Computerworld - On Aug. 23, 2004, a former employee of Varian Semiconductor Equipment Associates Inc., a large high-tech company in Gloucester, Mass., was charged in federal court with computer hacking that allegedly caused significant damage to Varian's computer systems.
Patrick Angle, 34, was charged with intentionally damaging a protected computer. The charge alleged that Angle, who had worked for Varian, had become disgruntled with his employment by September 2003 and had been told by the company that his employment contract would be terminated in October of that same year.
In a statement, the U.S. Department of Justice said that on Sept. 17, 2003, Angle logged into Varian's server in Massachusetts from his home in Indiana and intentionally deleted the source code for the e-commerce software that he and others had been developing.
In an attempt to cover his tracks, Angle then allegedly edited and deleted some of the activity logs on the server, the statement said. In addition, changes to the server's root password were made, making it difficult for other Varian employees to log onto the server to assess and repair the damage. The software source code that Angle was charged with deleting was developed by Varian at great expense and after investment of many man-hours, and it would be costly to reproduce. Although Varian was ultimately able to recover the deleted material from backups, the recovery effort alone cost the company more than $26,000.
A common misconception is that security threats originate largely from outside malicious hackers, script kiddies and virus writers. As a result of this thinking, many organizations concentrate their computer security efforts on external threats, employing a number of security measures such as intrusion-prevention systems, intrusion-detection systems, firewalls, proxy servers and authentication, to name a few. However, a primary threat to computer systems continues to be the inside attack. Insiders are likely to have specific goals and objectives and often have been granted legitimate access to the system. Disgruntled insiders can plant viruses or keyloggers to readily traverse the network.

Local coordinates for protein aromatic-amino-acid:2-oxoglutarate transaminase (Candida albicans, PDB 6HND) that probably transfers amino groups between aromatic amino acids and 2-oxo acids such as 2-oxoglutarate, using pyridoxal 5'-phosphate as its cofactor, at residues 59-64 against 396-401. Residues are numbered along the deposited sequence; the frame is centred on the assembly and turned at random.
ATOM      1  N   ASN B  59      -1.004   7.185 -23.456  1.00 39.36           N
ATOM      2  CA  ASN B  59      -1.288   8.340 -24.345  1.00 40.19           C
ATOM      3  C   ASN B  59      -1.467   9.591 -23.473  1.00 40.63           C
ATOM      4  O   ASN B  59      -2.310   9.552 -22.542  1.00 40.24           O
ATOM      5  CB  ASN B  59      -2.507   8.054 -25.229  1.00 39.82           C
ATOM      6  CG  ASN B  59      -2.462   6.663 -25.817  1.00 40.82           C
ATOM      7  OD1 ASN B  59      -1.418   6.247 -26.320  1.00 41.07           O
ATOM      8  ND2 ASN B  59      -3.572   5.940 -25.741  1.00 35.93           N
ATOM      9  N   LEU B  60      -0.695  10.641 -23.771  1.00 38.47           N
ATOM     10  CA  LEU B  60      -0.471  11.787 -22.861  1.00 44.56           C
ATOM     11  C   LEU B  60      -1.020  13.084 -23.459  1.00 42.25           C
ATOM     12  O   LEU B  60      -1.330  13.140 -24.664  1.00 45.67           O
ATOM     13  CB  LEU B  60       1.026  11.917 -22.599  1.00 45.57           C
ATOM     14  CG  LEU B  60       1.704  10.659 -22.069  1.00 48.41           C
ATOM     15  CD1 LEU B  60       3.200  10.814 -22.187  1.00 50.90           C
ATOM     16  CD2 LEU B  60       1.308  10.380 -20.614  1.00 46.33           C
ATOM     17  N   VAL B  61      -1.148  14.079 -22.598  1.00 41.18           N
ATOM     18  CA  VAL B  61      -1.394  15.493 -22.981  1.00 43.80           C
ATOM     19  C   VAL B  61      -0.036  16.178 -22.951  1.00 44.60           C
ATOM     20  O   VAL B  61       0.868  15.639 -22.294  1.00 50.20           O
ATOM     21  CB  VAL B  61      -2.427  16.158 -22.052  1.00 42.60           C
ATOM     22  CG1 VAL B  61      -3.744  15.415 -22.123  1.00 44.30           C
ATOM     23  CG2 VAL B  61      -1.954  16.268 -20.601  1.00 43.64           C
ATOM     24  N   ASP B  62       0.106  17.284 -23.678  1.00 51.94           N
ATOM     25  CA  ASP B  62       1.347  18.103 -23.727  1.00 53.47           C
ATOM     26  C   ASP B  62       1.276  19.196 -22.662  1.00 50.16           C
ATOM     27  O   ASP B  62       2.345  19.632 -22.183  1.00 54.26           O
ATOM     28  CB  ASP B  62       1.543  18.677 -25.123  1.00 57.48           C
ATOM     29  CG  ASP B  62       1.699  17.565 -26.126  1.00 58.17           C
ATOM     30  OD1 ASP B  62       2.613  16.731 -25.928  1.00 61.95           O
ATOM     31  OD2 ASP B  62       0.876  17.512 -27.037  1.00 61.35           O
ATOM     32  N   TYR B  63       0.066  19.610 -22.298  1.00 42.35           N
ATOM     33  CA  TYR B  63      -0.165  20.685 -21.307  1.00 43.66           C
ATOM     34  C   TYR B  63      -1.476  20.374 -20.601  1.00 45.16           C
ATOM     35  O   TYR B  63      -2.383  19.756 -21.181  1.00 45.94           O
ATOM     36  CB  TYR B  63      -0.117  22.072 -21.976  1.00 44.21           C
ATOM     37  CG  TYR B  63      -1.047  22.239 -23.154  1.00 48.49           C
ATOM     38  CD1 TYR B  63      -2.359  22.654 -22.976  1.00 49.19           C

It's been argued that the greatest vulnerability for an organization arises from security breaches perpetrated by insiders. Since fraud, theft and blackmail can be accomplished more easily by insiders, implementation of employee awareness programs and computer security policies are imperative for any organization.
Insiders don't require a great deal of know-how regarding computer intrusions. Their firsthand knowledge of victim systems often allows them enough leverage to gain unrestricted access, cause damage to the system or steal system data.
Your security program is only as strong as its weakest link, and even when you have
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